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PSX'ing in a Foreign Land
By Thiravudh Khoman

Six months ago, what I knew about Sony Playstations could fill a thimble. To me, it was a simple toy - connect it to a TV as you would a VCR, stick in a CD as you would an audio CD player, and voilá, it worked. This was especially true if you acquired your Playstation ("PSX" for short) games in the same geographical area that you bought your PSX console. Unfortunately, things aren't quite so simple if you get transported to a "foreign land".

For some time now, video game consoles (at least the authentic ones) have been shipped with a form of "protection" that prevents games obtained in certain locales from being played on machines originating from other locales. Such was the case with the Sony Playstation as well, as I discovered when I tried to get my daughter's Thailand-bought PSX to work in the U.S.

Being a reasonably experienced computerist, I figured this would be child's play (sic) to remedy. Six months later, I'm much wiser but alas a bit poorer than I needed to be. For better or worse, though, "Dance, Dance Revolution 2nd Mix" (the nefarious dance game that is/used to be popular in Bangkok and is unavailable in the U.S.) is now playable on my daughter's PSX, and my daughter is playing with MY toys a bit less (yay!).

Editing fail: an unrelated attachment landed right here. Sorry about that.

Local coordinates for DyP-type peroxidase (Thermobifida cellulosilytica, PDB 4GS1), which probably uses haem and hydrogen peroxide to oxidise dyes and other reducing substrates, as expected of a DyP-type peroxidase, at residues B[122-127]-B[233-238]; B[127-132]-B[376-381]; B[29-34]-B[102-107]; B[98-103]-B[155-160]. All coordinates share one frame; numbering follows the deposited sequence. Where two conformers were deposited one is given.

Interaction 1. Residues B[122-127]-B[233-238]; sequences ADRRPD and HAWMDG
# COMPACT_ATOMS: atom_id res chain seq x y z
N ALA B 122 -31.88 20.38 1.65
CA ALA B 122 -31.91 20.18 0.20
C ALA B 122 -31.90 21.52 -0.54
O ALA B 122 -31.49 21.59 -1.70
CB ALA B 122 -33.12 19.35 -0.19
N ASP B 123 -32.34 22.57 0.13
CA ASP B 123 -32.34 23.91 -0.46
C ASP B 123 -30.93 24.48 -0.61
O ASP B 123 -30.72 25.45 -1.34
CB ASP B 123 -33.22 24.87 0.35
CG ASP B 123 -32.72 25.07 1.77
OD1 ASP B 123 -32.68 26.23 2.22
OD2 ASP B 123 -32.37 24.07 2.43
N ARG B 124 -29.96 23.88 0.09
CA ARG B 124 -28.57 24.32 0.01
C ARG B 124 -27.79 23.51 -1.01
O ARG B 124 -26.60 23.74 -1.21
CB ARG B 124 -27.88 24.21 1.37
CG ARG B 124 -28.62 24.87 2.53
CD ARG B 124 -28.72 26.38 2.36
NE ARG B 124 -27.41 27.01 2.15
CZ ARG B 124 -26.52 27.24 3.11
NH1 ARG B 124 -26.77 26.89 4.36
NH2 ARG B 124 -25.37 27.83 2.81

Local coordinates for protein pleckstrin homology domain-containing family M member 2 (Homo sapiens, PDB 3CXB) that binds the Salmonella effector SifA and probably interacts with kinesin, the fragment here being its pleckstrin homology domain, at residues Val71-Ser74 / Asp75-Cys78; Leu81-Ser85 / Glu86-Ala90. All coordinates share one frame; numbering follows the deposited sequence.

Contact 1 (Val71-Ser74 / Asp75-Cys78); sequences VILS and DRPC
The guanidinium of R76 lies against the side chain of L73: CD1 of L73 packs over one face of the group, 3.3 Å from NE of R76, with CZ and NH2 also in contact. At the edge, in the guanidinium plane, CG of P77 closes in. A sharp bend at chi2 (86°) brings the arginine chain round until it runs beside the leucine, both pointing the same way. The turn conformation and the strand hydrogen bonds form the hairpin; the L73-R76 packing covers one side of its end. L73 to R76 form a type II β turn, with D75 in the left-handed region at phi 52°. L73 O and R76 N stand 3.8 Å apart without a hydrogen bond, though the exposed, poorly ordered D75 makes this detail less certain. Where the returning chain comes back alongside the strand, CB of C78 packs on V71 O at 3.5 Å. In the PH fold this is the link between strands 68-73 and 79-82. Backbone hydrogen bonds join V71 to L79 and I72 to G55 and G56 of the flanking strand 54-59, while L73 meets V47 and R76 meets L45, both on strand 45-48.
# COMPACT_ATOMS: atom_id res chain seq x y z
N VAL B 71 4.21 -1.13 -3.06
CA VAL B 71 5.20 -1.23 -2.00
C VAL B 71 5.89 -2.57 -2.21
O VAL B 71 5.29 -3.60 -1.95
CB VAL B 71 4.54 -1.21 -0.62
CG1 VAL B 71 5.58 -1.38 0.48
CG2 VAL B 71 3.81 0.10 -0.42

While this topic is probably of limited interest to hardcore computer folk, I figured I would write it up anyway for the sake of some poor soul who finds him/herself in the same predicament as I was in.


Attentive readers will no doubt catch onto the fact that Thailand and the U.S. use different television systems - i.e. PAL in Thailand and NTSC in the U.S. - not to mention different A/C voltages - i.e. 220 volts at 50 cycles in Thailand versus 110 volts at 60 cycles in the U.S. Not a problem. My Thailand-bought PSX was dual voltage and could handle the electrical differences without a problem when I tried it in the U.S.